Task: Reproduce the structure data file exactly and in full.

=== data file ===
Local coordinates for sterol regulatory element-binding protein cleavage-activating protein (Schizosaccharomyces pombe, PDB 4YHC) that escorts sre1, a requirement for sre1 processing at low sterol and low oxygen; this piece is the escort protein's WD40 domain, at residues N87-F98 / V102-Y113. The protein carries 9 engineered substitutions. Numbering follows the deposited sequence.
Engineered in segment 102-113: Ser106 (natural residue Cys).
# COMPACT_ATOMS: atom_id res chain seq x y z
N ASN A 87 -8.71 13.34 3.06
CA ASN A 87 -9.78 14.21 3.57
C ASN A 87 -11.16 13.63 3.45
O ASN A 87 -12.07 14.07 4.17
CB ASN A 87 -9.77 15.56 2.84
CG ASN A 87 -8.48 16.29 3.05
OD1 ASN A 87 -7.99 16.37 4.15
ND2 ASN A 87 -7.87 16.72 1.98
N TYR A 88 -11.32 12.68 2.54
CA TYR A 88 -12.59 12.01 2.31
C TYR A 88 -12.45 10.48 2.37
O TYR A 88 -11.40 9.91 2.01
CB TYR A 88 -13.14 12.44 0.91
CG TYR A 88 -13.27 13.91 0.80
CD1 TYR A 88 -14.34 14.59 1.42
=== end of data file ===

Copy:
Local coordinates for sterol regulatory element-binding protein cleavage-activating protein (Schizosaccharomyces pombe, PDB 4YHC) that escorts sre1, a requirement for sre1 processing at low sterol and low oxygen; this piece is the escort protein's WD40 domain, at residues N87-F98 / V102-Y113. The protein carries 9 engineered substitutions. Numbering follows the deposited sequence.
Engineered in segment 102-113: Ser106 (natural residue Cys).
# COMPACT_ATOMS: atom_id res chain seq x y z
N ASN A 87 -8.71 13.34 3.06
CA ASN A 87 -9.78 14.21 3.57
C ASN A 87 -11.16 13.63 3.45
O ASN A 87 -12.07 14.07 4.17
CB ASN A 87 -9.77 15.56 2.84
CG ASN A 87 -8.48 16.29 3.05
OD1 ASN A 87 -7.99 16.37 4.15
ND2 ASN A 87 -7.87 16.72 1.98
N TYR A 88 -11.32 12.68 2.54
CA TYR A 88 -12.59 12.01 2.31
C TYR A 88 -12.45 10.48 2.37
O TYR A 88 -11.40 9.91 2.01
CB TYR A 88 -13.14 12.44 0.91
CG TYR A 88 -13.27 13.91 0.80
CD1 TYR A 88 -14.34 14.59 1.42